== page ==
Throughout history, African Americans have encountered an overwhelming amount of obstacles for justice and equality. You can see instances of these obstacles especially during the 1800’s where there were various forms of segregation and racism such as the Knights of the Ku Klux Klan terrorism, Jim- Crow laws, voting restrictions. These negative forces asserted by societal racism were present both pre and post slavery. Although blacks were often seen as being a core foundation for the creation of society and what it is today, they never were given credit for their work although forced. This was due to the various laws and social morals that were sustained for over 100 years throughout the United States. However, what the world didn’t know was that African Americans were a strong ethnic group and these oppressions and suffrage enabled African Americans for greatness. It forced African Americans to constantly have to explore alternative routes of intellectuality, autonomy and other opportunities to achieve the “American Dream” especially after the 13th, 14th, and 15th amendments were passed after the Civil War.
This type of integration that they pursued helped them realize their full potential and created their political self-determination, which dates back to as far as the 18th century at the African Methodist Episcopal Church by Richard Allen. The question is, is how did they do it? Who stood up for them? How did African Americans overcome the epochs of oppression? In this paper I will examine the answer, Black Nationalism, its advocates and additional sources, which it was comprised of.
The precursor which led to Black Nationalism was the Harlem Renaissance which was an era of new beginning for African Americans through exploration of arts and music. This African American cultural movement originated in Harlem, NY. This area was predominately known as being a Jewish area until 1910 when the “Great Migration” came around. The “Great Migration” was from 1910-1930 and almost 750,000 African Americans moved into Northern cities; 175,000 moved to Harlem, which made it the largest black community in the country. This era was known for racial consciousness, racial integration, dramatic arts and painting. In addition, it was known for the explosion of music especially jazz and the blues. This outburst of confidence, expression, creativity and talent sparked the African American drive and created a “rebirth” of African American culture. A few of the famous influences were Langston Hughes, Claude McKay, Duke Ellington Johnson and Louis Armstrong.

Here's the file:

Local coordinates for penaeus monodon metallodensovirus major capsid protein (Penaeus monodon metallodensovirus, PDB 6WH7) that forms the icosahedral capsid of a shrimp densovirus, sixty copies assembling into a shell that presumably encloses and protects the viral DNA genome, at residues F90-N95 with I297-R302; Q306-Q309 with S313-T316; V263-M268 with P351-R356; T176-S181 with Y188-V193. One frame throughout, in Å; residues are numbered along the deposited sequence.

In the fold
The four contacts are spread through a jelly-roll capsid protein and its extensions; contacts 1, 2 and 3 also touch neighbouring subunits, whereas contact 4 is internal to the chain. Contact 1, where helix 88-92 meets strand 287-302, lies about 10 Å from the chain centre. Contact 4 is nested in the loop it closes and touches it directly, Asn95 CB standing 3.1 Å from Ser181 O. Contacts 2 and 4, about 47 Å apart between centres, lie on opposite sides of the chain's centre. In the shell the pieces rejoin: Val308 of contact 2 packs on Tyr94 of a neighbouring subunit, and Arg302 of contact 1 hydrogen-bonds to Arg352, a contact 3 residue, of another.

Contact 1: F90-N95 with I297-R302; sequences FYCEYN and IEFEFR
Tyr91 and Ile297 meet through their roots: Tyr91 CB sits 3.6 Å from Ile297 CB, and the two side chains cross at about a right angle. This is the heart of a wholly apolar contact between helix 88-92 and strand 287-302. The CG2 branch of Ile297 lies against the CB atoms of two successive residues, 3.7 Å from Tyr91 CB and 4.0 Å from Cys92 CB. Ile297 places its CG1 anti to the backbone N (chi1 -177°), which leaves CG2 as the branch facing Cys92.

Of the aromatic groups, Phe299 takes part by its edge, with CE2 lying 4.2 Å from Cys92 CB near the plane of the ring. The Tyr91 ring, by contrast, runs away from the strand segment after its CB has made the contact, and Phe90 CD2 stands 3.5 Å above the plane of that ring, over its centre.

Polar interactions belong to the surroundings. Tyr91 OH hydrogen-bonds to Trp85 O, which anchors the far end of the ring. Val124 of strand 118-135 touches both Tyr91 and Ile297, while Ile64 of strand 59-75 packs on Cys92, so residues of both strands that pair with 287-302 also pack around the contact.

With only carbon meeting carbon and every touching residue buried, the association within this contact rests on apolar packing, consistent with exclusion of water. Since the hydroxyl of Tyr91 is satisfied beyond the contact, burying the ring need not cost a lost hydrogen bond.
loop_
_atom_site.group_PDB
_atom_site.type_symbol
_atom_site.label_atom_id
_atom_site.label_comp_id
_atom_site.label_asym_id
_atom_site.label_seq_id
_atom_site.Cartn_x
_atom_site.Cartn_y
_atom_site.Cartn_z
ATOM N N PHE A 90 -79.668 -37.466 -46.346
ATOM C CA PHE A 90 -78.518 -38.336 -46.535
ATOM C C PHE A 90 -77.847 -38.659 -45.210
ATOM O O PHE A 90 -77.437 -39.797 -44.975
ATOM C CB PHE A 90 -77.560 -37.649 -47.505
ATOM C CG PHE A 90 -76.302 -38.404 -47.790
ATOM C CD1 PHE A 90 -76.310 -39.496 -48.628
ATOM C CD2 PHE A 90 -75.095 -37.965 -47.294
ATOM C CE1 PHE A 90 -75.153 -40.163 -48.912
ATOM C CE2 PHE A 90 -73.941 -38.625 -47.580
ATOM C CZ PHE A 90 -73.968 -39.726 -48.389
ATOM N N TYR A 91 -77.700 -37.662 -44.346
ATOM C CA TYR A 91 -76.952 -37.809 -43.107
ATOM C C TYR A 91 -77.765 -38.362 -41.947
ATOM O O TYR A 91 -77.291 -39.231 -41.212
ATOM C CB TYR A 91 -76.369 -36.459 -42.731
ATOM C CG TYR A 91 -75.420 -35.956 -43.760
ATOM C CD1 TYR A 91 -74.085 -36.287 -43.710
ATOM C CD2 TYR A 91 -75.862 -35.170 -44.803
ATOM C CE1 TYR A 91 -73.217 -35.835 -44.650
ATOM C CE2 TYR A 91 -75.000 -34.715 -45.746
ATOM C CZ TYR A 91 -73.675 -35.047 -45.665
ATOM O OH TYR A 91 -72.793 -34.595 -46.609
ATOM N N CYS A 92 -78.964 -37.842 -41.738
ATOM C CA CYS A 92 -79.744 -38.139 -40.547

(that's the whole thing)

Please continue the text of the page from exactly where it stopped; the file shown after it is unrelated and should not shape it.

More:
The Harlem Renaissance acted as the crossroads for black to interact with others and expand their contacts, even internationally. Also, African Americans began to change their image from rural to urban. In other words, they were transforming themselves from peasants to sophisticates. The Harlem Renaissance allowed for African Americans to be a force in America even if they couldn’t be employed...